By Dan Chaiet, Senior Editor – Steroidal.com
It might well be old news by now that Lance Armstrong has admitted to doping (specifically, Testosterone and EPO use) throughout the majority of his cycling career. Because of this, the USADA (United States Anti-Doping Agency) issued Lance Armstrong a lifetime ban from competing in the sport. As mentioned, much of this is old news at this point. Upon confession of doping, Armstrong spoke about it in what would be considered a remorseful manner. However, in an interview with ESPN Magazine, Lance Armstrong has admitted that if he were to do it all over again, he would still cheat.
In better context, Armstrong was quoted as saying “I knew what my competitors were doing. We [his US Postal service team] were doing less. We were more conservative, and that’s the reason we were never going to be caught.” Armstrong went on to discuss how he and his team was targeted more so than any of the other teams or competitors, because he was far too adamant in his denials and more combative than the others. He also exclaims how the USADA singled him out. He then alluded to the fact that he didn’t cheat his competitors, because his competitors were all doing the same thing. And this was his point: he would do it all again and cheat, because everyone else was doing it too.
It is interesting to note and point out that despite the admissions of doping and the countless allegations of doping, as well as the testing, Lance Armstrong has never tested positive for any substances and has never formally been caught doping, save for his confession. But is this really even considered ‘cheating’ anymore? The idea of banning PEDs in sports is to enforce a level playing field, but if all of the competitors (and I mean all of them) are using PEDs, then that is pretty well a very level playing field. It can’t get any more level than that.
I think it is time for the world to face the facts here and accept the fact that doping and PED use of any kind has become an integral part of professional elite level athletics and sports. The fact of the matter is that one cannot be at the elite level without it. Some ascribe to the thought that it is the cheating competitors who use it that indirectly force others to use PEDs as well just to be able to keep up with them. But who is really to blame here? Who drives some of these athletes to use PEDs to begin with? In part, it is the nature of elite level athletics to strive to be greater than human and achieve greater than human feats by utilizing anything that would help achieve that. The other part involves the fans. The fans and those who support the sport(s) are largely to blame.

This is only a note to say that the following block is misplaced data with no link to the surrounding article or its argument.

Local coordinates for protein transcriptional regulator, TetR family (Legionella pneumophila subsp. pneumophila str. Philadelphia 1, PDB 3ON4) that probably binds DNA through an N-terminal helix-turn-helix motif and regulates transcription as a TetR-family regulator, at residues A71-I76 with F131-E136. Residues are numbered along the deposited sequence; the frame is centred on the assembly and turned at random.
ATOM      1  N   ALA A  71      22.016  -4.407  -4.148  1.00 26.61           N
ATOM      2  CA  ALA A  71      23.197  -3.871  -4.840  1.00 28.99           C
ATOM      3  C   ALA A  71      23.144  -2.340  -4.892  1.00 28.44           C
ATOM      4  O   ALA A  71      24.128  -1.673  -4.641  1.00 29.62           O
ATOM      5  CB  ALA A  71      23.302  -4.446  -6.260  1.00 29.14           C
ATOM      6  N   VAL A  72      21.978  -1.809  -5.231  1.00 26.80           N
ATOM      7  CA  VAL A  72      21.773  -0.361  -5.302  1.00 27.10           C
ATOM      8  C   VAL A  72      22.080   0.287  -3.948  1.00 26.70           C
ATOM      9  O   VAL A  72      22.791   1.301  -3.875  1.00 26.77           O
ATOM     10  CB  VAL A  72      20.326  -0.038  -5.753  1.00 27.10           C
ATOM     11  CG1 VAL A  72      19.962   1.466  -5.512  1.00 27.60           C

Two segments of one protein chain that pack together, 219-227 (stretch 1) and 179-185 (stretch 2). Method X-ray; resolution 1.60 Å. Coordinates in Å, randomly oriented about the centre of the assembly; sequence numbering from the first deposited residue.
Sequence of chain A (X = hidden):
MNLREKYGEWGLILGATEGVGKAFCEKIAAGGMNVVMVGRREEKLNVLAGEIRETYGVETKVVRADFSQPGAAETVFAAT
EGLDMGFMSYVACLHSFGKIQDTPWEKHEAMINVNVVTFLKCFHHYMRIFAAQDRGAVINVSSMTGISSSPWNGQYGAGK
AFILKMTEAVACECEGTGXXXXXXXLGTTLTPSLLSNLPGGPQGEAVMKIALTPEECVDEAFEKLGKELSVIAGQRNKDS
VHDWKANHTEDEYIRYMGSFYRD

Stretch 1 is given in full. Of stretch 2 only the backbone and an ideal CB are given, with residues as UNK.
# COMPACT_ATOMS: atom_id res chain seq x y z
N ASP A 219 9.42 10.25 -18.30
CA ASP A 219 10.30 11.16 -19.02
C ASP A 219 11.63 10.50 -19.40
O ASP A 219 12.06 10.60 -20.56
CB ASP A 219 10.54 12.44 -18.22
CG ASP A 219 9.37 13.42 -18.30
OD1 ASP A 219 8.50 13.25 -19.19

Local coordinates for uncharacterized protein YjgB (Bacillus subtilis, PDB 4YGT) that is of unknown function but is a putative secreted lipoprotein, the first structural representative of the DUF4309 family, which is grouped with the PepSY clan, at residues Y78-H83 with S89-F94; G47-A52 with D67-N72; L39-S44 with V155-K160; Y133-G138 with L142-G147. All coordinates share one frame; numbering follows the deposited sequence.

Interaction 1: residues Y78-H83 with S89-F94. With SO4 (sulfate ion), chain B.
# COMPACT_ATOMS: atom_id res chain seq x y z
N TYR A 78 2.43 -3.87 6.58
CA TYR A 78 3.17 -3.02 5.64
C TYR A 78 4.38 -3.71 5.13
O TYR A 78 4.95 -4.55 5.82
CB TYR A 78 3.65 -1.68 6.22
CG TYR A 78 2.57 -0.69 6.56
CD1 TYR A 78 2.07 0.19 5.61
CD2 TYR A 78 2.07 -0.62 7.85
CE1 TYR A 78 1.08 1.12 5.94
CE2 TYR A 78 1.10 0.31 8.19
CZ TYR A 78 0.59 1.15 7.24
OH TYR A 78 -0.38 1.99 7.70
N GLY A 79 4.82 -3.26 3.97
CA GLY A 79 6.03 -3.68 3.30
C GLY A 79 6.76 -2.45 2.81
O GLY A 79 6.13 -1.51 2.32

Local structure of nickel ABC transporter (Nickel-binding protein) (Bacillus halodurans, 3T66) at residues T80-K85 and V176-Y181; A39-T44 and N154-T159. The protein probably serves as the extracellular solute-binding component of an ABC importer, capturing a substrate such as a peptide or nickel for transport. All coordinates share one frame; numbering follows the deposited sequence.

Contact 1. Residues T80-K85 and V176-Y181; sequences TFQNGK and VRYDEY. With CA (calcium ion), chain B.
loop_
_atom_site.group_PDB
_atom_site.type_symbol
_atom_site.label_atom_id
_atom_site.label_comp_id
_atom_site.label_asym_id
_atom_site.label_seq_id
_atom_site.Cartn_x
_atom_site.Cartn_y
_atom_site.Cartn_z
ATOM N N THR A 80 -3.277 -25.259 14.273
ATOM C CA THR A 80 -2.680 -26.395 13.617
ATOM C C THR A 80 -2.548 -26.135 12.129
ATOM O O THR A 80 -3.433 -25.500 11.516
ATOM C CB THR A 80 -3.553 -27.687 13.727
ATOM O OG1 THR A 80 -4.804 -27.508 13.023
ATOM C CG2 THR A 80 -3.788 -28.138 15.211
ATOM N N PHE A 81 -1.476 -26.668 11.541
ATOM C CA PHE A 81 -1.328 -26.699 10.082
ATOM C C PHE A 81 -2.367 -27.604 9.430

Individuals want to see their favorite athletes in their favorite sports become bigger, better, faster, stronger, and achieve greater than human feats of accomplishment. It is basic knowledge that greater than human feats cannot be made within the limits of the human body. After all, we are talking “greater than human” here, are we not? If this is the case, then PED and supplement use by athletes should be accepted, just as it once was in the days of the ancient sport – the ancient Greek Olympics – where athletes would consume anabolic steroids in the form of animal testicles (and other PEDs found in nature) in order to gain an advantage and an edge. In fact, the champion attitudes that these athletes had, whereby they would utilize PEDs and anything at all costs in order to become better, were encouraged. Why isn’t this so today?
It is essentially the spirit of competitive sports and athletics. Elite professional level athletics is not about health, nor is it about “the love of the sport”, or any similar claims. Those might be the core values of sport in general, but at the elite professional level, it always has been about money, fame, and breaking records – and to think that athletic and sports is totally ‘clean’ today with athletes continually breaking the records of previous athletes that were known to have been on PEDs is sheer ignorance and denial.
In spite of Armstrong’s admission that he would cheat if he could do it all over again, he did mention that the one thing he regrets is letting down his fans and losing the trust of other cancer survivors who looked up to him. Armstrong said, “They fought for me. Whether it’s in an online discussion or in a hallway or a workplace or cafe or bar, they had my back. And now they got egg on their face. That’s the thing that hurts me the most and the thing I’ll spend the rest of my life trying to make up for.”
If that is indeed the case, why not allow all athletes to come clean from the beginning about their use by removing the ridiculous social taboo surrounding PED use in athletics and sport? In the ancient Greek Olympics, athletic competitors engaged in all sorts of behavior and substance use to make it to the top for fortune and fame, no different from today. However, PED use was never regarded as a taboo subject. It was, in fact, socially acceptable and even promoted and encouraged. Perhaps lifting the taboo would make athletes more comfortable about being honest from the start.